Vigo. Every time I read that I hear, ‘the Carpathian’ – for some reason not unconnected with Ghostbusters 2.
The train chatters through countryside dotted with elevated grain-stores. Verges starry with morning glory. It skirts the broad river to deposit us slap bang in the hustling, bustling commercial port of Vigo.
We can walk to our hotel, the notes say.
Twenty minutes later, after rolling our cases backwards and forwards trying to find the right roads, dragging them up steep hills (what’s new) a local takes pity on us and points us in the right direction.
At the top of the next (huff, puff) cobbled hill is our road. And a multi-storey car park.
What with that and the graffiti, the early morning optimism is fast wearing off.
The hotel’s modern, starkly decorated. Our view of concrete and air-conditioning units.
It’s OK, but has no soul.
When we opted to stay three nights our travel company was surprised. Like the guide book, they seemed to think Vigo was just a useful overnight stop en route somewhere else.
Off the coast of Vigo are the Islas Cíes – the Romans’ islands of the gods.
And down the coast is Baiona.
Today is our Vigo day. So we do the maddest thing.
Climb another hill.
Another hill that seems to exist only to torture me with the spiralling path to its summit. The views are stunning.
But there’s a dark side to the beauty.
Atop the hill was a prison. Here local people were executed during the civil war that secured Franco’s long fascist regime.
It’s a place that makes me think, not just see. Despite the selfish couple slobbering in each other’s faces at the best scenic outlook, while families revisit the pain of their past.
Descending, evening brings cooler air.
By the time we reach town we’re ready for our first wine. Sitting outside in a hipster area – they’re everywhere – sipping at a glass of cheap white, we overlook Don Bosco church.
When we set off again my legs are shaking with the strain.
The trek to a vegetarian restaurant feels a step too far, but I make it and am rewarded with a massive plate of roasted seasonal vegetables.
Next day is the British American’s choice – Baiona.
The bus zips along the coast on a perfect summer’s Sunday. We disembark to a promenade lined with trees, sailing boats bobbing on their moorings.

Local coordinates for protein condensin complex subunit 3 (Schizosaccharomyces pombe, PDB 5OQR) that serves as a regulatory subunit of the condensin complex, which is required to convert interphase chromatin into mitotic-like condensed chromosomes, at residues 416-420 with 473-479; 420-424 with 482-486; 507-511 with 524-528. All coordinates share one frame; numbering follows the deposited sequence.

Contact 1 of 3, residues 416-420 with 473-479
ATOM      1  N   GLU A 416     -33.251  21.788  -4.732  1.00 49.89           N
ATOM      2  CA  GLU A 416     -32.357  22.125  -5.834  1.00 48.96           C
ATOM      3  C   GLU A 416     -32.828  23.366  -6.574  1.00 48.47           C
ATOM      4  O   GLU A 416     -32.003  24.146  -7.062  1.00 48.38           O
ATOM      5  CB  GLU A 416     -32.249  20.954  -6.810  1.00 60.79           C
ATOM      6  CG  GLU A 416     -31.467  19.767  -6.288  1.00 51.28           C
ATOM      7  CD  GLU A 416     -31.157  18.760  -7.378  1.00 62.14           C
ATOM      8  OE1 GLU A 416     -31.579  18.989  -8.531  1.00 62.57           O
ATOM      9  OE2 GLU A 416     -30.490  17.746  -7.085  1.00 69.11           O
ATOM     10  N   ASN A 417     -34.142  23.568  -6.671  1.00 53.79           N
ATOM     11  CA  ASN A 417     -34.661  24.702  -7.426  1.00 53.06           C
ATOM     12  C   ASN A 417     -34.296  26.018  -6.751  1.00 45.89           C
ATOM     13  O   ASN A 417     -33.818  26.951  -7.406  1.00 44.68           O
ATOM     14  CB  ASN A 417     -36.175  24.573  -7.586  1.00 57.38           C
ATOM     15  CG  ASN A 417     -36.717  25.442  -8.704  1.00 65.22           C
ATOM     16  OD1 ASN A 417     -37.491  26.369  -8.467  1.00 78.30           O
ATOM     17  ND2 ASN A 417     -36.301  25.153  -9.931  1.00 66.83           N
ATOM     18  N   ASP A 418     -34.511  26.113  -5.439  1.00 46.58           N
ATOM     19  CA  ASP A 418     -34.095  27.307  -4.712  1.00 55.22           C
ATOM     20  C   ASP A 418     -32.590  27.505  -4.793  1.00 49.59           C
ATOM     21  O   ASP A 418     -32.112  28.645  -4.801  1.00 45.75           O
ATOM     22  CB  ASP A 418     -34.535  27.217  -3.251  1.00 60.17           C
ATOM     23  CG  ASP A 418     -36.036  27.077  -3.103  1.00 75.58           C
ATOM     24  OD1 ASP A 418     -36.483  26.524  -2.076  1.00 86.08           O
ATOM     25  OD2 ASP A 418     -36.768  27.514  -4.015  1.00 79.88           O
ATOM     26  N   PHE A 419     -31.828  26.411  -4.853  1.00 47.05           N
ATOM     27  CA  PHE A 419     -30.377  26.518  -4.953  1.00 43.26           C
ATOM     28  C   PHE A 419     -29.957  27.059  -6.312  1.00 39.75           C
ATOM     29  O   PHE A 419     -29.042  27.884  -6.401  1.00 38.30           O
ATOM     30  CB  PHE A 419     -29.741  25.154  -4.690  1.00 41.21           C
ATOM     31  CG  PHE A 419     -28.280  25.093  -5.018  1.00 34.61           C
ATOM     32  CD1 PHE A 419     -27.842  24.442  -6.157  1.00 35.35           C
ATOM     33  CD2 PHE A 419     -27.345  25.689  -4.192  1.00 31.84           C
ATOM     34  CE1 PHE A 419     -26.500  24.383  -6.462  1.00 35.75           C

In 1585 Baiona’s inhabitants repelled an attempt by Francis Drake to take the town by force. But that’s not why we’re here.
And the beach.
And the food.
We confine ourselves to the ‘Pinta’ and the food.
The ship is so small. In a space that feels crowded with a handful of other tourists, 26 men endured the Transatlantic voyage – twice.
Two ships returned from Columbus’ America-claiming expedition. The first to arrive was the Pinta, here in Baiona. Columbus arrived later in Lisbon.
Rub shoulders with parading evening shoppers. Drink red wine with Francis-Drake-style seagulls on the terrace of a shopping mall.
We eat a tortilla sandwich in an unpretentious café across from our hotel – and its closed restaurant.
Sleep till day-three dawns to take us to the sea.
Francis Drake hid out around here, too, needling the locals. He got everywhere.
The day is fiercely summer.
Do we run for that clear turquoise water, to swim?
Hills need climbing.
Views to coo over.
Lunch to eat.
The map gives routes with distances and I’ve chosen the medium-length green one.
A local has other ideas, ‘You will only see boring, low views, you will not see the height’.
That was the general idea. Sigh.
I reach all but the final bird hide before vertigo wins. I stand watching gulls circling, realising, eventually, that I’m standing between two nests with chicks.
Many ‘ooh’ and ‘aah’ stops later, we find a restaurant tucked behind a beach. The waiters sprinting to keep up with demand.
There’s no octopus left so we order hake – merluza a la plancha. And a copa of Albariño each.
The fish is unspeakably delicious. The chips are good. The salad is good. And the view…
The island’s a nature reserve, tourist numbers are restricted, we have to keep our booking on the boat back. No time, now, for a swim.
But the male of the species pops his toes in the water and pronounces it very cold.
The gentle sail back is a fitting end to the day. Our lovely female captain slides us in gently to Vigo and we slide off gently to a glass of wine and generous ‘nibbles’ that take the place of dinner.
Vigo is a paradise for a foodie. A cheapskate foodie. I had the world’s best calamari in a little restaurant called ‘El Timon’ down near the front – after bouncing off the frantic, oyster-stone-slab part of town.
And everyone serves wonderful snacks with every drink. Even our hotel, when we finally make it back.
We’ll return, I hope.
There are some churches we missed – and some hills